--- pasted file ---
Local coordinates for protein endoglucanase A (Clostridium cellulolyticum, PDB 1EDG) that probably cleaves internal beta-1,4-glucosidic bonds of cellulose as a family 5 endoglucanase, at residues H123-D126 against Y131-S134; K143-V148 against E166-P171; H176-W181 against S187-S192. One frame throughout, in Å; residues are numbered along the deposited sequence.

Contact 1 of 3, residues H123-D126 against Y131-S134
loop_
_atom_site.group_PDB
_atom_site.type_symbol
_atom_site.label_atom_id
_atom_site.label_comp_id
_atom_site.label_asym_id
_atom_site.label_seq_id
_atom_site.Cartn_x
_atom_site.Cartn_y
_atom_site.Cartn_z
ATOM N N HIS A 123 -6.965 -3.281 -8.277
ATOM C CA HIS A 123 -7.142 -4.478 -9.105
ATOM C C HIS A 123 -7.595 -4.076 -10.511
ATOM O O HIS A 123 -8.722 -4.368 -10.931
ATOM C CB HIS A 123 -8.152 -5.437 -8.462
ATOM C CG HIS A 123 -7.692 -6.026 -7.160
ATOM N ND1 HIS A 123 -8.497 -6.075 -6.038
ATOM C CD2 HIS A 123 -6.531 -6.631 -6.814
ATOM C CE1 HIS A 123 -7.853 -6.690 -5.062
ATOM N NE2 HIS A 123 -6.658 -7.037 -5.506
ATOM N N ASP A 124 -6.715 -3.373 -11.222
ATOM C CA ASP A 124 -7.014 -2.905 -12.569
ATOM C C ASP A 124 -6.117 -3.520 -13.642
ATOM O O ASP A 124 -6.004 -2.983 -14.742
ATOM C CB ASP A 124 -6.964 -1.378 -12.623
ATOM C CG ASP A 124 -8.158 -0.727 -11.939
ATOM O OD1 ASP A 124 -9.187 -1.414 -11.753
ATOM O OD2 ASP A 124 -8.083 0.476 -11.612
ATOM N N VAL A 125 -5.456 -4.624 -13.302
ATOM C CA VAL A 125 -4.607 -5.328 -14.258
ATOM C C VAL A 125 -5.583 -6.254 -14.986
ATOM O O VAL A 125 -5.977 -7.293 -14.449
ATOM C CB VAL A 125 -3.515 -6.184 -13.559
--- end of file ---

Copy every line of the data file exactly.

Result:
Local coordinates for protein endoglucanase A (Clostridium cellulolyticum, PDB 1EDG) that probably cleaves internal beta-1,4-glucosidic bonds of cellulose as a family 5 endoglucanase, at residues H123-D126 against Y131-S134; K143-V148 against E166-P171; H176-W181 against S187-S192. One frame throughout, in Å; residues are numbered along the deposited sequence.

Contact 1 of 3, residues H123-D126 against Y131-S134
loop_
_atom_site.group_PDB
_atom_site.type_symbol
_atom_site.label_atom_id
_atom_site.label_comp_id
_atom_site.label_asym_id
_atom_site.label_seq_id
_atom_site.Cartn_x
_atom_site.Cartn_y
_atom_site.Cartn_z
ATOM N N HIS A 123 -6.965 -3.281 -8.277
ATOM C CA HIS A 123 -7.142 -4.478 -9.105
ATOM C C HIS A 123 -7.595 -4.076 -10.511
ATOM O O HIS A 123 -8.722 -4.368 -10.931
ATOM C CB HIS A 123 -8.152 -5.437 -8.462
ATOM C CG HIS A 123 -7.692 -6.026 -7.160
ATOM N ND1 HIS A 123 -8.497 -6.075 -6.038
ATOM C CD2 HIS A 123 -6.531 -6.631 -6.814
ATOM C CE1 HIS A 123 -7.853 -6.690 -5.062
ATOM N NE2 HIS A 123 -6.658 -7.037 -5.506
ATOM N N ASP A 124 -6.715 -3.373 -11.222
ATOM C CA ASP A 124 -7.014 -2.905 -12.569
ATOM C C ASP A 124 -6.117 -3.520 -13.642
ATOM O O ASP A 124 -6.004 -2.983 -14.742
ATOM C CB ASP A 124 -6.964 -1.378 -12.623
ATOM C CG ASP A 124 -8.158 -0.727 -11.939
ATOM O OD1 ASP A 124 -9.187 -1.414 -11.753
ATOM O OD2 ASP A 124 -8.083 0.476 -11.612
ATOM N N VAL A 125 -5.456 -4.624 -13.302
ATOM C CA VAL A 125 -4.607 -5.328 -14.258
ATOM C C VAL A 125 -5.583 -6.254 -14.986
ATOM O O VAL A 125 -5.977 -7.293 -14.449
ATOM C CB VAL A 125 -3.515 -6.184 -13.559